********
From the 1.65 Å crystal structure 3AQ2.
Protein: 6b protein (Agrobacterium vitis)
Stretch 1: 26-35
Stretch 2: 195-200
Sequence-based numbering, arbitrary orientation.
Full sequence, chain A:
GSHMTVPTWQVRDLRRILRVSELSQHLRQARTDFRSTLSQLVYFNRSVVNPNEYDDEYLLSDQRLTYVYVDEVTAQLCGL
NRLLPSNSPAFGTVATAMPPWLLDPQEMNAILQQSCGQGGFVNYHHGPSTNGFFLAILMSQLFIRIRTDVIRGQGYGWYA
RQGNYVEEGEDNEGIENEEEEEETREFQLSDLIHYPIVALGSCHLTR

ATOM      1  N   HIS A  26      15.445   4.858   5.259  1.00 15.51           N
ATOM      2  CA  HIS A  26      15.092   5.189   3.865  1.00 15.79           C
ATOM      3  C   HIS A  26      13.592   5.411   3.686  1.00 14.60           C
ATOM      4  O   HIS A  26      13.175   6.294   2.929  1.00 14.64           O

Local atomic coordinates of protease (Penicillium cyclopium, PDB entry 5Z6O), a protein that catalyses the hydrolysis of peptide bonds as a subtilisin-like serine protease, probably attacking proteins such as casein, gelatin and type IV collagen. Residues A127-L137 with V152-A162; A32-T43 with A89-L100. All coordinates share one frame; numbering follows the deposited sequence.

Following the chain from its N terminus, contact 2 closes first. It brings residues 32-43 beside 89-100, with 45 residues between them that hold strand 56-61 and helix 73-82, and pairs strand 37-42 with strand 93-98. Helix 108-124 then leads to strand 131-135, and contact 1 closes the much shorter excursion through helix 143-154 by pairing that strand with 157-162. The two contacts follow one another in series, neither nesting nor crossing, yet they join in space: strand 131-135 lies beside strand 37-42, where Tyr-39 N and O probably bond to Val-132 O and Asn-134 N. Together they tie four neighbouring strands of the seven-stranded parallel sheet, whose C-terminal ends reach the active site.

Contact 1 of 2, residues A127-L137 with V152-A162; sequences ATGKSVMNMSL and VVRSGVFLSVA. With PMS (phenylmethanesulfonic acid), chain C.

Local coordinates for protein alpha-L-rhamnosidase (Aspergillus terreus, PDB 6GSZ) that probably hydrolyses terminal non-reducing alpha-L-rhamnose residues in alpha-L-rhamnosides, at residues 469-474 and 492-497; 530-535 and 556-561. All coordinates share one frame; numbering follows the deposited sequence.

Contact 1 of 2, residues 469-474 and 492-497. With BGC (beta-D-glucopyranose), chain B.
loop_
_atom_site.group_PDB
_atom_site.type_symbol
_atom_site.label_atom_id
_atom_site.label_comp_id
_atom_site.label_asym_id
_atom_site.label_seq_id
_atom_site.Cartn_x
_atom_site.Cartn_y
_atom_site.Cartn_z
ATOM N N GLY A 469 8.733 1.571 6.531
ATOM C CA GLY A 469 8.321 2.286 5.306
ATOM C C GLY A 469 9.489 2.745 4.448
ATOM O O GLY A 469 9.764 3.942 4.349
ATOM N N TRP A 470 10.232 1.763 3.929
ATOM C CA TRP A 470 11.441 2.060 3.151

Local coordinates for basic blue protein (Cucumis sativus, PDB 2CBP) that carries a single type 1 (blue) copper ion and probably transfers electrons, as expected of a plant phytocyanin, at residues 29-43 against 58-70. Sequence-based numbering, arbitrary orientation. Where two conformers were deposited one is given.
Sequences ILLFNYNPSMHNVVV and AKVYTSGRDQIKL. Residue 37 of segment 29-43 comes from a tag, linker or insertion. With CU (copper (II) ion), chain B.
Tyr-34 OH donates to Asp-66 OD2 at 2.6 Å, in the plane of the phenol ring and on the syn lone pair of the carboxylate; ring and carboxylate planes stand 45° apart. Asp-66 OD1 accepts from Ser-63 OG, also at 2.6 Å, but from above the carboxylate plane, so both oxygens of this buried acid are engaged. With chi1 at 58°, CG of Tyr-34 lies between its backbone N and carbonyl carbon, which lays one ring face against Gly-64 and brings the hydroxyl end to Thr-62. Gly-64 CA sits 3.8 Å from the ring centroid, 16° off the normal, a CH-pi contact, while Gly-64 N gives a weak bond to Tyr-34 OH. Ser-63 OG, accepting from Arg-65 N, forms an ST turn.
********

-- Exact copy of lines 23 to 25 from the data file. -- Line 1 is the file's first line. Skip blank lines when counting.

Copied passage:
_atom_site.label_comp_id
_atom_site.label_asym_id
_atom_site.label_seq_id